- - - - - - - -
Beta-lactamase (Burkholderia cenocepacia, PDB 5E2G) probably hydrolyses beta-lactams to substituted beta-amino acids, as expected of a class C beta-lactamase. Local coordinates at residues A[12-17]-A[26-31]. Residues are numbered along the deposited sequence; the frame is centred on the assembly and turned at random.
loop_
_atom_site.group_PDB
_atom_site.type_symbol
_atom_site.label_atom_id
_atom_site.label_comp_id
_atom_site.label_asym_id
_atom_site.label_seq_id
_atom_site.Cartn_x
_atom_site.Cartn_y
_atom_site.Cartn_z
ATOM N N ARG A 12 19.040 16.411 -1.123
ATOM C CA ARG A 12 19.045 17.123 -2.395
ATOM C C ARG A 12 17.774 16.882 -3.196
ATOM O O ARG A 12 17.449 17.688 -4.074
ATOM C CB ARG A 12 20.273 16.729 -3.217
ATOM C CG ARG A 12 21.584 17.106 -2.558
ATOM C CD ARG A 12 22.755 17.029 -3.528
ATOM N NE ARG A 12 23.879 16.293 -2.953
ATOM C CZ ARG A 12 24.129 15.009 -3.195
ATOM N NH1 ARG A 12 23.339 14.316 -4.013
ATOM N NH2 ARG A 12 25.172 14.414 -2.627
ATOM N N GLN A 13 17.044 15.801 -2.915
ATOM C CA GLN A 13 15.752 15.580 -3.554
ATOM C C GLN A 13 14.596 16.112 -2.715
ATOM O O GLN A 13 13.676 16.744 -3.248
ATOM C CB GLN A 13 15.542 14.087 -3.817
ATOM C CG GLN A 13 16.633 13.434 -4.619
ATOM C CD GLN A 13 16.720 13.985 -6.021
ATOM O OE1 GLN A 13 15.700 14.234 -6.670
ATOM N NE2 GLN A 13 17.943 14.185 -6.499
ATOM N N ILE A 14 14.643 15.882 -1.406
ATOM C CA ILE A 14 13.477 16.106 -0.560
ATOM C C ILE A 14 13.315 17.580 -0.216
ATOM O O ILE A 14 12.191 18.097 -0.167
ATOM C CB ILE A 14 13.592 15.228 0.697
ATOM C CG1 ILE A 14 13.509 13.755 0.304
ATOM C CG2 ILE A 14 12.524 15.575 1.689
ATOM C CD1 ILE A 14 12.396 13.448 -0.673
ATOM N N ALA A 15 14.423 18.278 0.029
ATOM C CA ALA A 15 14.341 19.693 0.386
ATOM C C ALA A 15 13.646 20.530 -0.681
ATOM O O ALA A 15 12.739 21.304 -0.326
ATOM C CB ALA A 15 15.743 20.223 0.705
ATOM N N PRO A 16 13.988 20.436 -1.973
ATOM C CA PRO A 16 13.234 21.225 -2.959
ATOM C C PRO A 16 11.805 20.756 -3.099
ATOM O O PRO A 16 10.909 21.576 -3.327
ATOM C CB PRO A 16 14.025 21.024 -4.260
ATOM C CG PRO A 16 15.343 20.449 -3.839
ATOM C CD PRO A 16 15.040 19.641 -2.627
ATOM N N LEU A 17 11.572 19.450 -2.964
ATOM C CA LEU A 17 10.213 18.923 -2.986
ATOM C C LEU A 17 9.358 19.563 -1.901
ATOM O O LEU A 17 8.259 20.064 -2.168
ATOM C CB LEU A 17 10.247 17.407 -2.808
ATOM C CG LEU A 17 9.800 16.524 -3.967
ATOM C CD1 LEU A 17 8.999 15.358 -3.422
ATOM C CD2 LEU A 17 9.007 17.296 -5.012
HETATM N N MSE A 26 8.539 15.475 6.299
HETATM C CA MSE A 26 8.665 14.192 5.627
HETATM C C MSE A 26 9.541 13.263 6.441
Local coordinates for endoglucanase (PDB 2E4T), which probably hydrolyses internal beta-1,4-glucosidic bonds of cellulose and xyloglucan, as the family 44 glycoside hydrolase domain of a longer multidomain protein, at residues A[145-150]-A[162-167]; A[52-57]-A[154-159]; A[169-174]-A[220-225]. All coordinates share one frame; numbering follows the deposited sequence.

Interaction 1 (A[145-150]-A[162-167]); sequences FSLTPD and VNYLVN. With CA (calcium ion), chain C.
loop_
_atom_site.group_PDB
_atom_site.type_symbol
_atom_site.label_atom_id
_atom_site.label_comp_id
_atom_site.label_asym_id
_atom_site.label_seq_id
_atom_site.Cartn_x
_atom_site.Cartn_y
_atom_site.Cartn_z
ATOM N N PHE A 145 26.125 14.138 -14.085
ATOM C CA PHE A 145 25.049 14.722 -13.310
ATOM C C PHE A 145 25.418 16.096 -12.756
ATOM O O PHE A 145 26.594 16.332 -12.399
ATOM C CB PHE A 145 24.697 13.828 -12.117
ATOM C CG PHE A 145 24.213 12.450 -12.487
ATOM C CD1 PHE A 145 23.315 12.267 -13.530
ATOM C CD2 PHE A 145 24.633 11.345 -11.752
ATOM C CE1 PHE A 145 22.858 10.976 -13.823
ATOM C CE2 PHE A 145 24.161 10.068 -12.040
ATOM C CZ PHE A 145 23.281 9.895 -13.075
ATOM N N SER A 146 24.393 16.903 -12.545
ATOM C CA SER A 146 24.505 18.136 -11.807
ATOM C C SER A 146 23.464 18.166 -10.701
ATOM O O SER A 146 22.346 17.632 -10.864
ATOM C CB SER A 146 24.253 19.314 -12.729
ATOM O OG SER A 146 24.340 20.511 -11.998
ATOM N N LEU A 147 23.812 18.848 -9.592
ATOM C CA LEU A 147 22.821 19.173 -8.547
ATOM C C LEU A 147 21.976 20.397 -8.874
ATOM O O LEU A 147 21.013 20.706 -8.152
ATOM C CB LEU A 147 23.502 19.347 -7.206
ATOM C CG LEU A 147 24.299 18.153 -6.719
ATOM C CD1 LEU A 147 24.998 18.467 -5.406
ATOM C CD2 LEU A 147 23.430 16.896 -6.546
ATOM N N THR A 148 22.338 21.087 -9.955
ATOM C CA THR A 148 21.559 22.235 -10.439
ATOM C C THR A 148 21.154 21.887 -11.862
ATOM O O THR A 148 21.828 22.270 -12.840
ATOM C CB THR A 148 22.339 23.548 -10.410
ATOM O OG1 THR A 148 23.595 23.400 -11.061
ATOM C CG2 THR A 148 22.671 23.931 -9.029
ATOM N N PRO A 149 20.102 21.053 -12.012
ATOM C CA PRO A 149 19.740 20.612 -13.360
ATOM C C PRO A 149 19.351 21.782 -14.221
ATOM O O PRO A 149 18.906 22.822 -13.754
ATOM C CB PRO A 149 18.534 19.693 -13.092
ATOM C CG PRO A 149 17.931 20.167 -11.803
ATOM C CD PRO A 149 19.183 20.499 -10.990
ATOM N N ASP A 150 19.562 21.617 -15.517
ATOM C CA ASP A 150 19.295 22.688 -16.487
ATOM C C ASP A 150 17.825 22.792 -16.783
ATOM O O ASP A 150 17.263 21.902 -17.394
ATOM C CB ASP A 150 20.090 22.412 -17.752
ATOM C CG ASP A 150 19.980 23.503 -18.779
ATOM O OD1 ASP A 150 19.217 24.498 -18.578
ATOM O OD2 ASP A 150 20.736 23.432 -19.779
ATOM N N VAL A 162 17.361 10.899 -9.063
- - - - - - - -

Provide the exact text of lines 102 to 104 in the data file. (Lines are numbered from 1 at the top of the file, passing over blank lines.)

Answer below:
ATOM C C THR A 148 21.154 21.887 -11.862
ATOM O O THR A 148 21.828 22.270 -12.840
ATOM C CB THR A 148 22.339 23.548 -10.410